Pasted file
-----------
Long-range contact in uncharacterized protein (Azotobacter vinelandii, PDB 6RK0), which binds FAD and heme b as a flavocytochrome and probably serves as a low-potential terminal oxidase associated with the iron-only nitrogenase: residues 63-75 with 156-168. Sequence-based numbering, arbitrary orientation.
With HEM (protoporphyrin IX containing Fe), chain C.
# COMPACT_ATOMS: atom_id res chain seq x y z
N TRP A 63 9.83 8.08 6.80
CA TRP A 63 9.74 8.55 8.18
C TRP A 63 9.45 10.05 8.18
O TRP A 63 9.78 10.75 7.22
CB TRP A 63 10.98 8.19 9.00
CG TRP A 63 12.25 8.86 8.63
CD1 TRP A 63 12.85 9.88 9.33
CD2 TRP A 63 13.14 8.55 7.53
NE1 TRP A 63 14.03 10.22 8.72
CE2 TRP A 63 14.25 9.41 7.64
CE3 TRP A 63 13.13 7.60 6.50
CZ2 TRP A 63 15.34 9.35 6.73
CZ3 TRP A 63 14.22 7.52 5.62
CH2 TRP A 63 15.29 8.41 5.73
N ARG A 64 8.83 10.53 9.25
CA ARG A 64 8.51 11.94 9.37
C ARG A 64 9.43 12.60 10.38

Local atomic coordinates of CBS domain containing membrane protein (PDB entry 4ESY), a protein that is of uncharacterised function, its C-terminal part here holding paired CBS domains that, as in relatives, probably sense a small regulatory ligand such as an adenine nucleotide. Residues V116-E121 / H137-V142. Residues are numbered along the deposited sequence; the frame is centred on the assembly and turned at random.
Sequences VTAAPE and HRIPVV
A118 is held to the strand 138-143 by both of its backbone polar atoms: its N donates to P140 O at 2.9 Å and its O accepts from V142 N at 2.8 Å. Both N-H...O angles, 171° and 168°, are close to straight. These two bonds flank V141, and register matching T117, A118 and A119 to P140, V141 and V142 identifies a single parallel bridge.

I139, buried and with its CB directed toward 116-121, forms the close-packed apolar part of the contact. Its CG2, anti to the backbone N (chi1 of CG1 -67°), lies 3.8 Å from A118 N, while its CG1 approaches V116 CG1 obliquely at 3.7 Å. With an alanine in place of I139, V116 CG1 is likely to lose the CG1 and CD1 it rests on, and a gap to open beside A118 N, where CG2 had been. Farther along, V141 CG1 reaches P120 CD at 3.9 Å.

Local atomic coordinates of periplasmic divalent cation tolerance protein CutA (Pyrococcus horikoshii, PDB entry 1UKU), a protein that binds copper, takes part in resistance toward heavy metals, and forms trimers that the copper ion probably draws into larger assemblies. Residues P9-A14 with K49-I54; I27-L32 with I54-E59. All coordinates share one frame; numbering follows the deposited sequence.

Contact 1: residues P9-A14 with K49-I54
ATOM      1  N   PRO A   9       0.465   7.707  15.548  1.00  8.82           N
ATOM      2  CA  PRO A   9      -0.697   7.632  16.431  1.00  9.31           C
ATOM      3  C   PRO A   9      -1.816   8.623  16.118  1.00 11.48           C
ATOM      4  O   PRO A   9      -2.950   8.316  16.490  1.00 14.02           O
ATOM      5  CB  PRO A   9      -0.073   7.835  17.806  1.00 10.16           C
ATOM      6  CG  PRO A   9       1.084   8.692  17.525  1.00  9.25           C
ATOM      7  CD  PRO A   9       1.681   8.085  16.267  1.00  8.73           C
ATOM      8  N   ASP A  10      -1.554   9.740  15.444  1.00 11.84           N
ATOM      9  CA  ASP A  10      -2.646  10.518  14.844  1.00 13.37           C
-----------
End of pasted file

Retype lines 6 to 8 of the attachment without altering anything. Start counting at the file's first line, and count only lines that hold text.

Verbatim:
C TRP A 63 9.45 10.05 8.18
O TRP A 63 9.78 10.75 7.22
CB TRP A 63 10.98 8.19 9.00